Book-It Repertory's moving, ingenious stage adaptation of Seattle author Garth Stein's novel "The Art of Racing In the Rain" maintains an accelerated pace highlighted by moments of endearment — and a remarkable canine narrator.

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Theater Review |

If actor David S. Hogan could be adopted from an animal shelter and taken home, there’s no question a lot of people who have seen Book-It Repertory’s moving, ingenious stage adaptation of Seattle author Garth Stein’s novel “The Art of Racing In the Rain” would be lining up to do precisely that.

Hogan doesn’t just play Stein’s (and playwright Myra Platt’s) keenly observant and reflective dog-narrator, Enzo. He becomes the essence of a canine companion throughout a dog’s all-too-brief passage from buoyant puppyhood to arthritis and wisdom. It’s easy to believe Enzo’s rich emotional nuances, keen instincts and overall sagacity as he keeps faith with a conflicted master through the latter’s triumphs and travails.

Hogan brings scruffy, Chaplinesque nobility and mischief to the physically demanding role of a rowdy mutt brought home by would-be race-car driver Denny (Eric Riedmann, segueing nicely from boy to man in this three-act production). The two forge a lifetime bond, and as Denny inches his way toward racing in major competitions, marries Eve (Sylvie Davidson), fathers Zoe (Mae Corley) and navigates life, Enzo is always there as witness, friend and prescient protector.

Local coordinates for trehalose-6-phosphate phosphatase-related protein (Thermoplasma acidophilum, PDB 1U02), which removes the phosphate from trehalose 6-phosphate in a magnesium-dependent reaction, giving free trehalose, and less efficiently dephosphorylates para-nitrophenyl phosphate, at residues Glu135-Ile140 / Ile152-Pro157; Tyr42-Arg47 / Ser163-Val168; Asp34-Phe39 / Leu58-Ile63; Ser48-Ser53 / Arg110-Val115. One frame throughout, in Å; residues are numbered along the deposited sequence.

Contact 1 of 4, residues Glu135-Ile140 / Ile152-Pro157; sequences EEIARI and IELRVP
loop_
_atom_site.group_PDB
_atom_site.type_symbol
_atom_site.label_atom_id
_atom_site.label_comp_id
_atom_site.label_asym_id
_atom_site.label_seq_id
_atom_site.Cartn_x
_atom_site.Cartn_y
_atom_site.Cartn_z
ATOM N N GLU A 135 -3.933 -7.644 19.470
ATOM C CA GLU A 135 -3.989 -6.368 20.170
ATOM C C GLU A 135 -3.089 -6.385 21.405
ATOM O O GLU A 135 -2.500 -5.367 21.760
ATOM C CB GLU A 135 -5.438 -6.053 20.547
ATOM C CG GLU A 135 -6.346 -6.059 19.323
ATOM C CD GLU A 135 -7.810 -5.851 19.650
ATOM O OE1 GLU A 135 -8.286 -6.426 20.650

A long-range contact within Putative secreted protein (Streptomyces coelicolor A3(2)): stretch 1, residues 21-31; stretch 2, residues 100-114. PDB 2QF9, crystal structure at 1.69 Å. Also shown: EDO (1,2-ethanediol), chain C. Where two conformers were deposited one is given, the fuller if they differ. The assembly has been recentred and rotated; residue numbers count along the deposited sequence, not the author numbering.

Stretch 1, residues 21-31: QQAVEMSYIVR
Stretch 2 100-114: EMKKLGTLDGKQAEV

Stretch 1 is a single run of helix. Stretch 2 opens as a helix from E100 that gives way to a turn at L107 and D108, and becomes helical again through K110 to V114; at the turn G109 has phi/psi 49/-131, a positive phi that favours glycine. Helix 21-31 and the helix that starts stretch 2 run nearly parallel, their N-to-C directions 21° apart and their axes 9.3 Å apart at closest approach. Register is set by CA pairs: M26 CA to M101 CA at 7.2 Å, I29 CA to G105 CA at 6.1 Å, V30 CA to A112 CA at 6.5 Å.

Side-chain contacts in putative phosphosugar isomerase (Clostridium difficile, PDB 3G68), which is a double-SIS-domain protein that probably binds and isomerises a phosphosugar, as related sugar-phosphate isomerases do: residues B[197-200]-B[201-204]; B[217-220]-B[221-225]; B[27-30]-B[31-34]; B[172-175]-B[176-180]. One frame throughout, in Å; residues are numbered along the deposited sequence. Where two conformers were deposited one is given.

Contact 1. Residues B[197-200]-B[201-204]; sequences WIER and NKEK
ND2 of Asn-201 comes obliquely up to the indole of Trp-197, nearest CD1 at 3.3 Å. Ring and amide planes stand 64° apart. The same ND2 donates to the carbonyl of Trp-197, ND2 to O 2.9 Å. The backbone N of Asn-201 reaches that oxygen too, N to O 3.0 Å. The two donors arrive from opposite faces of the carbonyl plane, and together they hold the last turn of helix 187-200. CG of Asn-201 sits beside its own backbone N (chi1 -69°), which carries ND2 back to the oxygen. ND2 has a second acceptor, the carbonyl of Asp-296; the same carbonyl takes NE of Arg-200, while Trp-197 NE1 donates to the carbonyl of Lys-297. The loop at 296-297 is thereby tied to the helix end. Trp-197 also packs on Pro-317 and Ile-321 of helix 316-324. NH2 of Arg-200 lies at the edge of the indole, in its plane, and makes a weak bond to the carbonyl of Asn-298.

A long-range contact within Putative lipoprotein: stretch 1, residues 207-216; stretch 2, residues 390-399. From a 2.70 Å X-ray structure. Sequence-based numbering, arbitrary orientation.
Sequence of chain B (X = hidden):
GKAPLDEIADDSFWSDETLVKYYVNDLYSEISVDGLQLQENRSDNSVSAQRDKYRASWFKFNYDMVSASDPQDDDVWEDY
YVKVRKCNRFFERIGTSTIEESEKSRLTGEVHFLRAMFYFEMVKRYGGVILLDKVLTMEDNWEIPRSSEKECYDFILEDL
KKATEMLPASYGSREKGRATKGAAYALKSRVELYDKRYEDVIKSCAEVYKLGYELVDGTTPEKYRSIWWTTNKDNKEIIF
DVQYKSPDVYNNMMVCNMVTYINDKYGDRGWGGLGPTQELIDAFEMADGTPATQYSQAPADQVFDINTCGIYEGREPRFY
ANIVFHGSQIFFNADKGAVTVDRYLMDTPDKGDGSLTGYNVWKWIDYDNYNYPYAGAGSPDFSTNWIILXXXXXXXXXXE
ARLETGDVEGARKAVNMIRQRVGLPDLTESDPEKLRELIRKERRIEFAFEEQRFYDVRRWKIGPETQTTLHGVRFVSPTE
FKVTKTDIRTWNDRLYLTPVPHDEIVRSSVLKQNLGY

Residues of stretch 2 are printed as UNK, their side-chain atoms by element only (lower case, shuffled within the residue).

Well, almost always there. Part of the fun of “Racing” is seeing certain events interpreted and transformed through Enzo’s imagination, filtered through mashed-up metaphors gleaned from diverse sources.

Director Carole Roscoe and a truly malleable cast stage a comic-bizarre scene in which an anxious Enzo imagines Zoe’s stuffed zebra (Peter Jacobs) perversely assaulting other toys. That zebra forever after becomes a mythic evil, one of Enzo’s touchstones for understanding life.

In its fashion, “Art of Racing” embraces that old 7:1 ratio of dog years to human years through its Formula One-like, accelerated pace.

That energy matches Enzo’s endearing, backside-wiggling urgency for sensory stimulation. But there are even more endearing moments when stillness is required, such as a powerful scene in which Eve asks Enzo to stand watch over her on a desperate night — and he does.

Platt gracefully weaves into the tale Stein’s various wisdoms about racing as a mirror of life’s journey. Roscoe’s staging of racing scenes, though no more elaborate than what a 6-year-old kid might do in his bedroom, have a joyful authenticity enriched by the way such moments visibly deepen the love between Denny and his sometimes-passenger, Enzo.

Somewhat less elegant is the way a devastating event, resulting in criminal accusations toward Denny, feels more random than in Stein’s book. Somehow Stein’s subtle suggestion of Denny’s faint culpability in the incident does not come through here — this might be an insoluble, point-of-view problem — and that ambiguity is missed.

What is clear is that if every life is a race with an uncertain outcome, it helps to have a loyal chronicler like Enzo, who never stops believing in a world full of possibilities.

Tom Keogh: